Courtroom trials come in essentially two flavors – bench trials and jury trials.
Bench trials are before a judge sitting without a jury, who hears the evidence, decides the facts, and enters judgment accordingly.
Jury trials are just that: trials at which a jury hears the evidence, is given instructions by the court, and renders a verdict. The court then enters the judgment.
Bench trials and jury trials are two completely different animals.
Judges were lawyers for years before they became judges, and have, to some extent, heard it all before. They tend to be more predictable, and compromise oriented, in deciding cases.
Juries on the other hand can be wildly unpredictable.
In bench trials, judges are privy to the facts that are admissible as evidence, and also to matters that are technically not admissible in evidence, such as information that is hearsay, opinions, speculation, unduly prejudicial and irrelevant to the true issues in the case. Judges are supposed to and are presumed to be able to set such inadmissible information aside in their decision-making.
In jury trials, great lengths are taken to prevent jurors from getting so much as a whiff of any matters that are inadmissible as evidence. And one way to earn a strong rebuke from the court, or even a bar complaint, is to blatantly impart information to a jury that is clearly outside the scope of admissible evidence.
Style points for a lawyer are huge in front of a jury, much more so than in a bench trial. Jurors tend to come into the courtroom wide-eyed. But some are bored, and some impatient and less than happy about having to be there. The importance of making a favorable impression and keeping it interesting and even entertaining to jurors, irrespective of the strengths and weaknesses of your case is huge, immensely more so than trying a case to the bench, where the judge is far less likely to care about form over substance, and perhaps a bit more tuned into political considerations than a jury.
Trying cases to a jury is something of a specialty. The rules, procedures, strategies and niceties regarding selecting, persuading and instructing a jury can be detailed, technical and challenging, and the time, money and effort that go into preparing for and trying a jury trial can be immensely greater.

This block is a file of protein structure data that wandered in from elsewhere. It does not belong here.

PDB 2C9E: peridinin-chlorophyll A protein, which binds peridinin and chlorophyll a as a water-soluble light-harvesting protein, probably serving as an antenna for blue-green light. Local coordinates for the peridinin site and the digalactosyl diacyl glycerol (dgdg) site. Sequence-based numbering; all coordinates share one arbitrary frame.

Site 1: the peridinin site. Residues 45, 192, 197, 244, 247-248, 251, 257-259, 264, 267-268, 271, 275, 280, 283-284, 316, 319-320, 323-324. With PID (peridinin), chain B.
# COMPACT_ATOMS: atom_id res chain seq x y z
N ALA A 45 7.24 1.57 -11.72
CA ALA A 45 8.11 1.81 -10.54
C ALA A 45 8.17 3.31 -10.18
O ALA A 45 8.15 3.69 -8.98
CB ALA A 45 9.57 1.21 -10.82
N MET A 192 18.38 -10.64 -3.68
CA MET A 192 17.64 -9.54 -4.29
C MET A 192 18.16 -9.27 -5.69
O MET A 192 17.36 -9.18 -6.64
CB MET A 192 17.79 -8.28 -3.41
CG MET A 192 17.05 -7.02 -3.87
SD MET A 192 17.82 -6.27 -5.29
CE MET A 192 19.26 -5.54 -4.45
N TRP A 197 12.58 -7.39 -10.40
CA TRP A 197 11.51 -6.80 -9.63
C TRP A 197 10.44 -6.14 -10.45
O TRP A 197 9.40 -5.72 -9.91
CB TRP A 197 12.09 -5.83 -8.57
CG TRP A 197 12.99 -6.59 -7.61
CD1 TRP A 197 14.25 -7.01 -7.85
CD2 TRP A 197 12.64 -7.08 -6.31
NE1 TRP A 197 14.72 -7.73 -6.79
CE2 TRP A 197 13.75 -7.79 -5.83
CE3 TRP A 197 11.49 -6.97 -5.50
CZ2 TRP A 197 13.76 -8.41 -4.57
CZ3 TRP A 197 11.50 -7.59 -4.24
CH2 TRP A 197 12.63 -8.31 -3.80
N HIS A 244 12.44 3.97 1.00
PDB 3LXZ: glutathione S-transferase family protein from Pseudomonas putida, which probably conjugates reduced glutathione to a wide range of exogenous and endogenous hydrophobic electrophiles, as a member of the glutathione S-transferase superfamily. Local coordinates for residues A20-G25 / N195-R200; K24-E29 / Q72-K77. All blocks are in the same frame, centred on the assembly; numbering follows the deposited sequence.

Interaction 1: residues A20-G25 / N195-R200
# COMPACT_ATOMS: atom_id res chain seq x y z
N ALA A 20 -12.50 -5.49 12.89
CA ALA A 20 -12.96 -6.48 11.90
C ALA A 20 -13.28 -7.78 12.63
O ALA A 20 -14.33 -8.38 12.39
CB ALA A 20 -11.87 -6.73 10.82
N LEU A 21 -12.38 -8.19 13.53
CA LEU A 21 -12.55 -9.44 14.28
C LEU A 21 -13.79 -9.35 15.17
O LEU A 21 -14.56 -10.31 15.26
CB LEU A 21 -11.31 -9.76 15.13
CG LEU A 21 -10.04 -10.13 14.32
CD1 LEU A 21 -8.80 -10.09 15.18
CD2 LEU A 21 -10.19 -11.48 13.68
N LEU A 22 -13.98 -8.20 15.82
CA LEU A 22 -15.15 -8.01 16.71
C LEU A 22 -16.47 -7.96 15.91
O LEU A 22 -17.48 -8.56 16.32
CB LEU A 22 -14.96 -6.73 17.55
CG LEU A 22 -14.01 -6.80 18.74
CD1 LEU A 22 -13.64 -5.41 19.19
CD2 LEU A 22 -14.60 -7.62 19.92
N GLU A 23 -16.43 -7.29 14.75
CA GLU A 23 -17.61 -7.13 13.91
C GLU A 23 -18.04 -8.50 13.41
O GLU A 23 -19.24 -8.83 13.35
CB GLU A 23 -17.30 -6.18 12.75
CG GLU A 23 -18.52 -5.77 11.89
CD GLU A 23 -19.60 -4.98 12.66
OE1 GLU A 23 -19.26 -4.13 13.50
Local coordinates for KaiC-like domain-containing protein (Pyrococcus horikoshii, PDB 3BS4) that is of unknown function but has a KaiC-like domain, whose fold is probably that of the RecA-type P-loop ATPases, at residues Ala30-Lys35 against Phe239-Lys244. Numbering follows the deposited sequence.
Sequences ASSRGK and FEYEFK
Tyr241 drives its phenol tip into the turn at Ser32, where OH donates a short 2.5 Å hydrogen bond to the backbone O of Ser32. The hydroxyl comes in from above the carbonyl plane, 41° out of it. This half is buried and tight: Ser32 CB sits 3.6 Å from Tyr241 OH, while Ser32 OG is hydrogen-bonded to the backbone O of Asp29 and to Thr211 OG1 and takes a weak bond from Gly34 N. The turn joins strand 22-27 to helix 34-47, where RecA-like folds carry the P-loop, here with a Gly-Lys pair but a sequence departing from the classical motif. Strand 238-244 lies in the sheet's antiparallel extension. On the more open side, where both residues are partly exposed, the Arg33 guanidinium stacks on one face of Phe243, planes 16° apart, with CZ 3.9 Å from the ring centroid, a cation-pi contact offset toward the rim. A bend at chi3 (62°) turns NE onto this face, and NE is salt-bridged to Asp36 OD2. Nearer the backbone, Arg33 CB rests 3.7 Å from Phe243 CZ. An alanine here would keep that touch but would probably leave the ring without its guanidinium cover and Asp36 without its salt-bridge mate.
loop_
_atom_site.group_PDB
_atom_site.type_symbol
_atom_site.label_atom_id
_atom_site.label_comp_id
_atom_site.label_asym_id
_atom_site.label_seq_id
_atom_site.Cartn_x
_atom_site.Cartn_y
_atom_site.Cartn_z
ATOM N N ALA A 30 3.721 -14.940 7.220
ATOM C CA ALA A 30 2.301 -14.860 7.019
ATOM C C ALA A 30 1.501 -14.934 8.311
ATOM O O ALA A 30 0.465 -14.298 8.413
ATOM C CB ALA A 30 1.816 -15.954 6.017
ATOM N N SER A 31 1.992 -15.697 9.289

In fact, if you tore a page from the lawyer section of the old Yellow Pages book, and you threw a dart at the page, chances are greater than not that you will hit the name of a lawyer who has never tried a jury trial than one who has.
When I was in law school, more than 30 years ago, that’s what my core group of friends and I all aspired to do – be trial lawyers who tried jury trials.
Since that time, I have tried some 20 jury trials. That might not sound like a lot, and maybe it isn’t. But that also means I’ve handled some ten times that many cases over the years that would have gone to jury trial had they not settled before the trial, sometimes just a day or two or three before the trial, and sometimes even the day the trial is supposed to start. That’s how it sometimes happens. Nine out of ten jury cases are settled without trial.
This is not to say that all I do is trial work. Far from it at this stage of my career. I handle a lot of other types of matters. But, my first eight or nine years of practice, yes, pretty much all I did was trial work, which actually means a lot of trial preparation work – pleadings, motions, discovery, depositions and settlements, with an occasional jury trial along the way.
And, as much as my practice has migrated away from that arena, to that of “an old man practicing old man law,” it seems like once or twice a year I get a hairy case or two to try, sometimes bench, and sometimes jury, that keeps me awake at night, busting my fanny, and working weekends.
Oh well, I guess I should be happy about that. Actually, I am.
Ken Garten is a Blue Springs attorney. Email him at email@example.com.